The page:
Restless Legs Syndrome Medication

Updated: Jan 06, 2022
  • Author: Ali M Bozorg, MD; Chief Editor: Selim R Benbadis, MD  more...
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Medication Summary

Medications used in the treatment of restless legs syndrome (RLS) include the following:

  • Dopaminergic agents

  • Benzodiazepines

  • Opioids

  • Anticonvulsants

  • Alpha2 -adrenergic agonists

  • Iron salt

A network meta-analysis of 10,674 participants found that, compared with placebo, only levodopa is inefficient to relieve symptoms of RLS. The researchers recommend gabapentin, gabapentin enacarbil, and pregabalin as first-line treatement. Oxycodone-naloxone could be considered in patients with severe or very severe RLS who failed in treatment with other drugs. [38]


Antiparkinson Agents, Dopamine Agonists

Class Summary

Dopamine agonists may improve sensory symptoms associated with RLS. Agents such as pramipexole, ropinirole, and bromocriptine are less likely to produce augmentation or rebound than the combination of levodopa and carbidopa is. These agents can be used alone or along with levodopa.

Pramipexole (Mirapex, Mirapex ER)

Pramipexole is a dopamine D2- and D3-receptor agonist that has been approved by the US Food and Drug Administration (FDA) for the treatment of Parkinson disease. It is also used effectively in patients with RLS.

Ropinirole (Requip, Requip XL)

Ropinirole is a dopamine D2-receptor agonist that has been approved by the FDA for the treatment of Parkinson disease. It has also has been used in patients with RLS. Ropinirole is a nonergoline, nonphenolic indolone derivative.

Levodopa with carbidopa (Sinemet, Parcopa)

Levodopa with carbidopa can improve sensory symptoms and periodic leg movements of sleep (PLMS) in primary RLS and in secondary RLS due to uremia. Most patients experience benefits with doses of 25/100 mg (in mild cases), with a maximum dosage of 50/200 mg/day.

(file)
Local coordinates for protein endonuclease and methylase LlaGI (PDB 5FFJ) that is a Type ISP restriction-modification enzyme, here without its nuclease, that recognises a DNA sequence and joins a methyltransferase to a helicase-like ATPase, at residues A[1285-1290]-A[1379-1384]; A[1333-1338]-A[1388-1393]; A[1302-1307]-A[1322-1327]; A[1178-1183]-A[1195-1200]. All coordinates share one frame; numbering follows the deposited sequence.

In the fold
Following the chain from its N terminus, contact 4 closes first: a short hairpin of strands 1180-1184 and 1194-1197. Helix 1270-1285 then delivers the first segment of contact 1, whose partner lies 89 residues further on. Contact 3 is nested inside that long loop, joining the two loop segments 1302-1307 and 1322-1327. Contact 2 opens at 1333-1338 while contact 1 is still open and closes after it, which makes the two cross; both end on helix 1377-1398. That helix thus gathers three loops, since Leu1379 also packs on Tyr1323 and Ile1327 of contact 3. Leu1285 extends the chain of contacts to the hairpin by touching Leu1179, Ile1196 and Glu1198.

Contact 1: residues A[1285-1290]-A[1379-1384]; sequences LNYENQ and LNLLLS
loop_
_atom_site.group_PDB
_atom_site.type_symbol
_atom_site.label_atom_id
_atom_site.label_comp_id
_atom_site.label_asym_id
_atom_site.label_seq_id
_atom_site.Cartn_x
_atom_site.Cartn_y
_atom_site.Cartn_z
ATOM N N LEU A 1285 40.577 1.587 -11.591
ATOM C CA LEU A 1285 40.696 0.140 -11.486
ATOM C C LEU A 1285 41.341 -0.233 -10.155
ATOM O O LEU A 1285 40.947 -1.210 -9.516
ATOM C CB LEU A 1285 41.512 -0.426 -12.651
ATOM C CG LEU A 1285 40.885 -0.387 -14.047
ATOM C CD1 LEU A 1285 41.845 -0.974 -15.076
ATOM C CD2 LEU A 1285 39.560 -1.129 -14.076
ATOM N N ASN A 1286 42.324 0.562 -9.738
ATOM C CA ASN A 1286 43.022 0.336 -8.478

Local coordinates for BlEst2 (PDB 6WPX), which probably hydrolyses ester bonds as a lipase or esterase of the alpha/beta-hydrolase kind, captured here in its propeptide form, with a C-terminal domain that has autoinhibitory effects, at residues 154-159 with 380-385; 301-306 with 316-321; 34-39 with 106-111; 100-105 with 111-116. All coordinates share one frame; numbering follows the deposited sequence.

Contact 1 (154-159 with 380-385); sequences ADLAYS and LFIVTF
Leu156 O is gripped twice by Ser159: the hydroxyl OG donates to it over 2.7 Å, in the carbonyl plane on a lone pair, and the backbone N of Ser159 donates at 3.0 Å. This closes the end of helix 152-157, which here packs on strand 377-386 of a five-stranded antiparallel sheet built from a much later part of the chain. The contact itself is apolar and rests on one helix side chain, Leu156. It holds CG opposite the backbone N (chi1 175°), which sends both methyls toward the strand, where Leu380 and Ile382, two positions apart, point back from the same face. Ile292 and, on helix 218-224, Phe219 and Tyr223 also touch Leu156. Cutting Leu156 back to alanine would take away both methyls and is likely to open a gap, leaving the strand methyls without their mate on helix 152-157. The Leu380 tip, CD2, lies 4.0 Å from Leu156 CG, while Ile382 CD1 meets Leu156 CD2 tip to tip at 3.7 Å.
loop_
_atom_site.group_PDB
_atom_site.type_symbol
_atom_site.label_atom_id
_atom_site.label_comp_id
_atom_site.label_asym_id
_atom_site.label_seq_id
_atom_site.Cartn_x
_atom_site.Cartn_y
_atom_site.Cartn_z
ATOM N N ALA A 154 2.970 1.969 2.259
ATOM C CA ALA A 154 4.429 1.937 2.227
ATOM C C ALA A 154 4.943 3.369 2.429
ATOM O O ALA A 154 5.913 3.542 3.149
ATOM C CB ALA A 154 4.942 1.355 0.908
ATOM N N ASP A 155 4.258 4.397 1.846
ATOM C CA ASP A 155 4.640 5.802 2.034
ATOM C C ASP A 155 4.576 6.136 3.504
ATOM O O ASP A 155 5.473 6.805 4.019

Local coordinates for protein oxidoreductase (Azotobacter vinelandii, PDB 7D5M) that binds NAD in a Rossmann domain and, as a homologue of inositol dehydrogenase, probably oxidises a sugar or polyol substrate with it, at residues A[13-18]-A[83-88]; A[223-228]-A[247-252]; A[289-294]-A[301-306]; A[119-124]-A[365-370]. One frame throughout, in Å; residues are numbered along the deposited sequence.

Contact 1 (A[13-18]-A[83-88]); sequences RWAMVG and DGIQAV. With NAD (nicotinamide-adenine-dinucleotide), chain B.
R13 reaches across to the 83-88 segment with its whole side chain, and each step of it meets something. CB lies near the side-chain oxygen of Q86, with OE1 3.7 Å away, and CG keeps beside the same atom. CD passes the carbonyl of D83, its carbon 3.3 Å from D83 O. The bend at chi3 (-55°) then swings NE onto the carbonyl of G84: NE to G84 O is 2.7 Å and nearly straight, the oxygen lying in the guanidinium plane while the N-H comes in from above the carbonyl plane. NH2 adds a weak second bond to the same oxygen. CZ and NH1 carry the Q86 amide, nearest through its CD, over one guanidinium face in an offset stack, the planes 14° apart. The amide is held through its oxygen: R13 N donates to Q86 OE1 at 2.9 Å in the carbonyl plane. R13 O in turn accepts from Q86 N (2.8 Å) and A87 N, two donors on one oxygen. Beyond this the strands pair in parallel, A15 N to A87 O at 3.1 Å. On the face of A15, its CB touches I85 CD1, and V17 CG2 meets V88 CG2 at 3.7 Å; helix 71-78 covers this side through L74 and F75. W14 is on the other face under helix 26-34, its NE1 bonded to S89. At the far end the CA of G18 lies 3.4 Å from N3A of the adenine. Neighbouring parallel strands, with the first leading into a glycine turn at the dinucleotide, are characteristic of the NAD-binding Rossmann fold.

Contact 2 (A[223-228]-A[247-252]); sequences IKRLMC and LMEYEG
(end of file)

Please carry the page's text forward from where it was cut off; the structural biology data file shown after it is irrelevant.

Dosages higher than 50/200 mg/day are accompanied by marked augmentation of symptoms in 85% of patients. Adjunctive therapy with reduction of levodopa dose or discontinuance of levodopa and substitution with a dopamine agonist drug may help. Sinemet is preferred for patients with occasional and mild symptoms.

Bromocriptine mesylate (Parlodel, Cycloset)

Bromocriptine mesylate is a dopamine D2-receptor agonist that has been found to be effective in RLS. However, it is usually poorly tolerated because of nausea and orthostatic hypotension. Other dopamine agonists, such pramipexole, are preferred.

Rotigotine (Neupro)

Rotigotine is a dopamine agonist stimulating D3, D2, and D1 receptors. It is indicated for treatment of moderate-to-severe primary RLS. It is available as a transdermal patch that provides continuous delivery for 24 hours.


Anxiolytics, Benzodiazepines

Class Summary

A benzodiazepine may be used as monotherapy in patients with mild or intermittent symptoms of RLS or as a component of combination therapy in severe cases. Clonazepam has been shown to ease sensory symptoms and PLMS in RLS. Other benzodiazepines, such as temazepam and alprazolam, also can be effective.

Clonazepam (Klonopin)